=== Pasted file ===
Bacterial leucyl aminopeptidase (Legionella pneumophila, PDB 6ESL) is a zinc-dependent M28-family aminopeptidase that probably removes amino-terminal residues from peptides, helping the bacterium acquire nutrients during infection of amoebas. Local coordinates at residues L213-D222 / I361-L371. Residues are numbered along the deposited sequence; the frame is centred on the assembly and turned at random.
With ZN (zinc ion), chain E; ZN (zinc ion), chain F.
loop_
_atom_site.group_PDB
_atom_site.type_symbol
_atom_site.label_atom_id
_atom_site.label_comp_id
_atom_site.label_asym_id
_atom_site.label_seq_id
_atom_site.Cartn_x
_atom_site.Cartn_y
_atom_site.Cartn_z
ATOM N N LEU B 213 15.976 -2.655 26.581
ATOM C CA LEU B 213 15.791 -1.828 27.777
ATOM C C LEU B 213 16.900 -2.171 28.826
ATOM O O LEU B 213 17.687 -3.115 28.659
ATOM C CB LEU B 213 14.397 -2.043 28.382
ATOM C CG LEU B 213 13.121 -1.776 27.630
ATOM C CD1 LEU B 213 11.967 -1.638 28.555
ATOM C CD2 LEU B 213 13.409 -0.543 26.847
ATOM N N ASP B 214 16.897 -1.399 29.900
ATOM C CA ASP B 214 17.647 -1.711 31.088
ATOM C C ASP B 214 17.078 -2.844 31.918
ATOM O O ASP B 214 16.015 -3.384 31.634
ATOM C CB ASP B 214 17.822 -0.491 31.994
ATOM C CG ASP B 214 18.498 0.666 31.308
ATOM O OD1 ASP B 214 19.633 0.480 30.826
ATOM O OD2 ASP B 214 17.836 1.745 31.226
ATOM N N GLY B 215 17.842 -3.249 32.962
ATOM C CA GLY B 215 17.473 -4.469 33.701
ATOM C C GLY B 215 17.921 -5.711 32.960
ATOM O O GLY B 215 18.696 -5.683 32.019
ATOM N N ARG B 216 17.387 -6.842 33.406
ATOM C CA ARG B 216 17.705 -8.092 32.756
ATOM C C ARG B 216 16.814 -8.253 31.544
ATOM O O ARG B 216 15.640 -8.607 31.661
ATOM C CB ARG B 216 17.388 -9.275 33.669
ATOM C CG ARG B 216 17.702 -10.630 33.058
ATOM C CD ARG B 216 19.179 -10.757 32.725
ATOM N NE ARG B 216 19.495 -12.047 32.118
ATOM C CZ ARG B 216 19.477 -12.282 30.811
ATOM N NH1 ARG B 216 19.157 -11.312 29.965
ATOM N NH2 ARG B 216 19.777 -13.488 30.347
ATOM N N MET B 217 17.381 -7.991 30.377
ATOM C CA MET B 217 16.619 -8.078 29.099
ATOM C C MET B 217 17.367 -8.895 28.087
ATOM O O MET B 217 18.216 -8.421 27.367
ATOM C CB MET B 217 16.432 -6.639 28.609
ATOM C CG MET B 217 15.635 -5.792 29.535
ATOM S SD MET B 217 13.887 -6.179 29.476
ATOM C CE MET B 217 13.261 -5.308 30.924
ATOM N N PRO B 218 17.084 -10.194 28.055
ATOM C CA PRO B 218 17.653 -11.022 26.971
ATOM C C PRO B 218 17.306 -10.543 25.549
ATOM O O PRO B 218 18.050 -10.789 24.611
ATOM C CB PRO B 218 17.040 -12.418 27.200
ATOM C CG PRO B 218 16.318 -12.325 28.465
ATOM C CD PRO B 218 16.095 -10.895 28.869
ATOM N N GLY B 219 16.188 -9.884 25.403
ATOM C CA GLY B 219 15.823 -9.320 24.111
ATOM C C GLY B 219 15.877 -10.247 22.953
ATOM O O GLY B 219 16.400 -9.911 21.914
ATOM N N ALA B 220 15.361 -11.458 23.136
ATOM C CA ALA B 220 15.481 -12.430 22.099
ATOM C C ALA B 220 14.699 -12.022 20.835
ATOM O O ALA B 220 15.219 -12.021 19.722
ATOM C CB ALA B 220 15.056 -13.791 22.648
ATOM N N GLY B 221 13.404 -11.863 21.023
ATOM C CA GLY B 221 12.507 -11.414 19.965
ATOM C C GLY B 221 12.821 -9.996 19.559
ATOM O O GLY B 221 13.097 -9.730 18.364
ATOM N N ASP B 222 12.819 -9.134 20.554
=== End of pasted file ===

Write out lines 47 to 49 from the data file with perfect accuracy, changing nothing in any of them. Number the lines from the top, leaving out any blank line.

ATOM O O MET B 217 18.216 -8.421 27.367
ATOM C CB MET B 217 16.432 -6.639 28.609
ATOM C CG MET B 217 15.635 -5.792 29.535